Peace, Love, Entropy: Inherent Vice

12/03/2014 7:00 AM |
Photo courtesy of Warner Bros


Inherent Vice
Directed by Paul Thomas Anderson
Opens December 12

“Then the blue shadows will fall all over town,” runs a line from “Any Day Now,” a pop lament for a lover who’s left for good, and played over the end credits for Paul Thomas Anderson’s latest sui generis, funny-sad feature. As Doc Sportello, P.I., in Inherent Vice Joaquin Phoenix makes his first, mutton-chopped appearance bathed in a dread blue, right when that certain someone (Katherine Waterston) turns up one night with a problem that sends him on a Thomas Pynchon whirligig-wander through connections and conspiracies and suspicions dimly perceived through pot smoke and California glare. While it’s all set on “Gordita Beach, 1970,” at the hyper-chronicled and -mythologized long goodbye to the 60’s and its cultural-political flameouts, the heart of Inherent Vice beats (or palpitates) with Doc’s concern for one Shasta Fay of the heavy lids and rueful pained expression.

Or, as Joanna Newsom’s voiceover has it, curling like smoke round the film’s fully inhabited shuffling scenes, Shasta’s “heavy combination of face ingredients.” A filmmaker who’s as fanatically followed as his authorial source here, Anderson makes lovely work out of Pynchon’s lazing games of paranoia, drawling counterculture nostalgia, and goofballing, reportedly by treating the novel’s hundreds of pages as a kind of found text to scissor a screenplay out of. It’s been a while since I cared less about a plot in an American film as quickly as with Inherent Vice, which frontloads, for Doc’s and our blinking half-comprehension, twice-told tales entangling real estate schemes, a crewcut cop (Josh Brolin), an FBI informant (Owen Wilson), a heroin syndicate, and the flotsam and jetsam of the moment. Where it stops, nobody knows, but Doc’s sweet stoner persistence, in the name of a lost love and train of thought, carries us through.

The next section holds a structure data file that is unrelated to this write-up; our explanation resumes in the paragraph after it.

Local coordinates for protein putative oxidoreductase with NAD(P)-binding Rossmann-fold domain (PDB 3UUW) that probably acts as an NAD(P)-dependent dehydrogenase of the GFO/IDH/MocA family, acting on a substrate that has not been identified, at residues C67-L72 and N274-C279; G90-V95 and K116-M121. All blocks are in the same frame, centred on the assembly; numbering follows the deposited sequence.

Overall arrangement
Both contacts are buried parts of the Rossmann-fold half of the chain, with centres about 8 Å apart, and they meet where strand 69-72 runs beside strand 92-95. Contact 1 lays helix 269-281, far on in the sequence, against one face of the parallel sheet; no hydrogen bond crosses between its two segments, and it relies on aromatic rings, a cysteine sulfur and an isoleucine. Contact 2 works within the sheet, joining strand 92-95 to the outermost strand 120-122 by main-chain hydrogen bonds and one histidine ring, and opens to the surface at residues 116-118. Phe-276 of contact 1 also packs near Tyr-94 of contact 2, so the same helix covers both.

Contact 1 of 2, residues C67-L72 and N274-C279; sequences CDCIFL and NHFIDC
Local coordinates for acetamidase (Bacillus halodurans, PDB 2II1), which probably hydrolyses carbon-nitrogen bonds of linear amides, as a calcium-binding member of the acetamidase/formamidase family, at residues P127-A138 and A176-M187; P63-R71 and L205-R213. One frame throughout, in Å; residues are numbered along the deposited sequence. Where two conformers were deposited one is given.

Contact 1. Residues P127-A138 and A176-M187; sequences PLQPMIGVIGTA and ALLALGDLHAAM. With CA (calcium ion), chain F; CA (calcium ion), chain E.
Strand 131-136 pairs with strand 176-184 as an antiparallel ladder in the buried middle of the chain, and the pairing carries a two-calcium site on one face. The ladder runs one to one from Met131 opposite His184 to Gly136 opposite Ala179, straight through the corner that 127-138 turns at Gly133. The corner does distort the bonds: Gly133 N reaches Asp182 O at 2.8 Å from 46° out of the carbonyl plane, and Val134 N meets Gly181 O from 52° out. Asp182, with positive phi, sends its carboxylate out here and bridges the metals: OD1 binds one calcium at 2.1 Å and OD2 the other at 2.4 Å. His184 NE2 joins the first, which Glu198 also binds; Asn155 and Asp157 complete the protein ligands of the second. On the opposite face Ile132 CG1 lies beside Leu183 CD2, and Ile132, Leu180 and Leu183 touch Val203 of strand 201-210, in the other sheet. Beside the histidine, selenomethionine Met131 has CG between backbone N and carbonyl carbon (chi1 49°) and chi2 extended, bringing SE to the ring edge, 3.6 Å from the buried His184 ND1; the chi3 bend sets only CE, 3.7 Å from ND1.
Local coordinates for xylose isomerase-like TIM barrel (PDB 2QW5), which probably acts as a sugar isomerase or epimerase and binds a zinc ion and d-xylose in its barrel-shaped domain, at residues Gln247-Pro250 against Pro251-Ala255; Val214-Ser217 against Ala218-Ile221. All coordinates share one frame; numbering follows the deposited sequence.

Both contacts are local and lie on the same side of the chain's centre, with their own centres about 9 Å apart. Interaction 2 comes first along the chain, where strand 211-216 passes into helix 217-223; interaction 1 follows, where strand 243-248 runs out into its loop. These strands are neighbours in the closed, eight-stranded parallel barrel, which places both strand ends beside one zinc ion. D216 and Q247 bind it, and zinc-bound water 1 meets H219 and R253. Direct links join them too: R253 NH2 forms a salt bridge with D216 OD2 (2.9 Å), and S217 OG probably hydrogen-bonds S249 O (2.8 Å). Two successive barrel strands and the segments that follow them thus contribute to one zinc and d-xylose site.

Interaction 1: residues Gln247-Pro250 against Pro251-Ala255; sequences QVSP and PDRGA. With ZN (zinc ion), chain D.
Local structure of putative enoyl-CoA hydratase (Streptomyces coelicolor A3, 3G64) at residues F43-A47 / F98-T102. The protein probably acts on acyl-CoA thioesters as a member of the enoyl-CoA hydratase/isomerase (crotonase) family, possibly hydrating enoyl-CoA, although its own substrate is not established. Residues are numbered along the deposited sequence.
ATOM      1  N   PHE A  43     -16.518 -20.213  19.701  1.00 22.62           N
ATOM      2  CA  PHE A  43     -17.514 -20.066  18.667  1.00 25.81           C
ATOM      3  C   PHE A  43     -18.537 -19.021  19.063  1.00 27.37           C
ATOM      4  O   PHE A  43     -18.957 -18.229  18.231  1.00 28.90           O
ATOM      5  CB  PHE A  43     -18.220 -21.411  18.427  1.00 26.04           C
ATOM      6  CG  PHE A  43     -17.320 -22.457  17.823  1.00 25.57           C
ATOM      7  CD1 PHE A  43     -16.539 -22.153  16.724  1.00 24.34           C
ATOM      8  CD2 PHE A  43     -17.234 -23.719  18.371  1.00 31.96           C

Like The Master, Inherent Vice opens with the inner-space sound of ocean waves, and part of what makes Anderson’s adaptation stay in its two-hour-plus groove is an exquisite synchrony of sound sidling along with image, from that voiceover to the seemingly already-present pop songs (including, eccentrically but perfectly, Can) to Phoenix’s every little slide and slur and what. Some characters in Anderson’s parade seem walk-on comic conceits or faces attached to voices materializing from the street that might as well be in Doc’s head (shades again of Pynchon’s gleeful sprinkling of ludicrous cameos), but the filmmaker brings out some extraordinary turns with Martin Short as a druggy dentist, or Eric Roberts as impossibly far-gone realtor Mickey Wolfmann, or Reese Witherspoon as a perfectly bunned square attorney/cynic (and Doc’s current attachment).

Doc’s a worthy successor to the curious specimens of The Master, There Will Be Blood, and even Punch-Drunk Love, maybe the last time Anderson has struck a primarily comedic note and with echoes of the same longing. And he inhabits a richly illustrated world, cartoonish but still careworn at the edges, and in the lines and grizzle of Doc’s face and the uncalm of its long takes. You could try to laugh it all off, though Inherent Vice won’t actually float long enough on a steady chuckle (even if Anderson saves his most monstrously funny scene for just near the end). Love, we hear in the film with no small irony, is an overused word in this era and milieu, but it’s still what lingers when all the smoke clears.